The Office of National Statistics has published figures on suicide rates in the UK for 2013. An overall increase of 4% (252 people) from 2012 to 2013 gives a total figure of 6,233, where male suicide rate is 3 times higher than female, and the highest since 2001.
Between 1981 and 2007 there was a general down turn in the rate of suicide, but there has been a year on year increase since then, with the highest numbers in 2013 in the North East and the lowest in London.
Social, financial and emotional factors will contribute to suicide, but mental health problems are often at the centre. If this trend continues to increase then it means that acute and community mental health providers will need to be better equipped to support these people and their families. The increase in suicides shows that in many instances these support services are failing. The Mental Health Foundation and the Royal College of Nursing have joined forces to call for early intervention and better mental health provision in the community.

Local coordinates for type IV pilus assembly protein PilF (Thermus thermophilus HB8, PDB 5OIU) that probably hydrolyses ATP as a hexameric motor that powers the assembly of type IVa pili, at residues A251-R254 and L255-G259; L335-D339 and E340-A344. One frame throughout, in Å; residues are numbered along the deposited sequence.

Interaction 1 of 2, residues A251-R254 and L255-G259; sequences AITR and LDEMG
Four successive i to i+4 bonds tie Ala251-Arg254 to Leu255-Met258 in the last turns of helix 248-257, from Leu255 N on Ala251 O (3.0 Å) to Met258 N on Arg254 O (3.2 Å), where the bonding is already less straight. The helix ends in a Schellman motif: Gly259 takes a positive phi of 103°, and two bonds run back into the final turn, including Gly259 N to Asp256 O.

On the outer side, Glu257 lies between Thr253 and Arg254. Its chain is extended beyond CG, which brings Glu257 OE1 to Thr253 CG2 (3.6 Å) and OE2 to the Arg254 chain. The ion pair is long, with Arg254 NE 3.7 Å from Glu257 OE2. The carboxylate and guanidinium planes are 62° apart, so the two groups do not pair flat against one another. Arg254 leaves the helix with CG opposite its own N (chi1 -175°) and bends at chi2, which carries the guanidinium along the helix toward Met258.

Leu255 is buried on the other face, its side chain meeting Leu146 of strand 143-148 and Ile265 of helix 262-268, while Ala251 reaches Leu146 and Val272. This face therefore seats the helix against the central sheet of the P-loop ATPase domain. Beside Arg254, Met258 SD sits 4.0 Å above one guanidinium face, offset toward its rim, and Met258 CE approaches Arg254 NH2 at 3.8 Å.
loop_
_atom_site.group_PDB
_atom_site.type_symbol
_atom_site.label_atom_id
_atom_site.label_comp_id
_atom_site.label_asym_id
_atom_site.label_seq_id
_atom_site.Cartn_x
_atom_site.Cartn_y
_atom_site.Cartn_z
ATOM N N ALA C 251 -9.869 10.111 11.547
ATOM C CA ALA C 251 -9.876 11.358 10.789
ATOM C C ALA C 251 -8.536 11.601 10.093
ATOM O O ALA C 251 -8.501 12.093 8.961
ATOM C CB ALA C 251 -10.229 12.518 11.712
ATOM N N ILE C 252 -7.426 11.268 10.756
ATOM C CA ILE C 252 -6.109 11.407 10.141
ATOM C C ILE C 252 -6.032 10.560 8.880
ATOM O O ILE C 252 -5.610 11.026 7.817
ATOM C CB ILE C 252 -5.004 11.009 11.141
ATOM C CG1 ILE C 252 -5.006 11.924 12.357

At Price Slater Gawne we have represented families who have lost loved ones at all stages. Some were in acute care units at the time, and others under the care of the community mental health team. Some were trying to access mental health support services but were unsuccessful. Each of these tragedies could have been avoided if the care and support had been better resourced and more attention paid to patients in crisis. Often families are key sources of information. They must be listened to and included in the assessment and treatment process.
If you would like to discuss this further, please contact us.
The full report from the Office for National Statistics is available here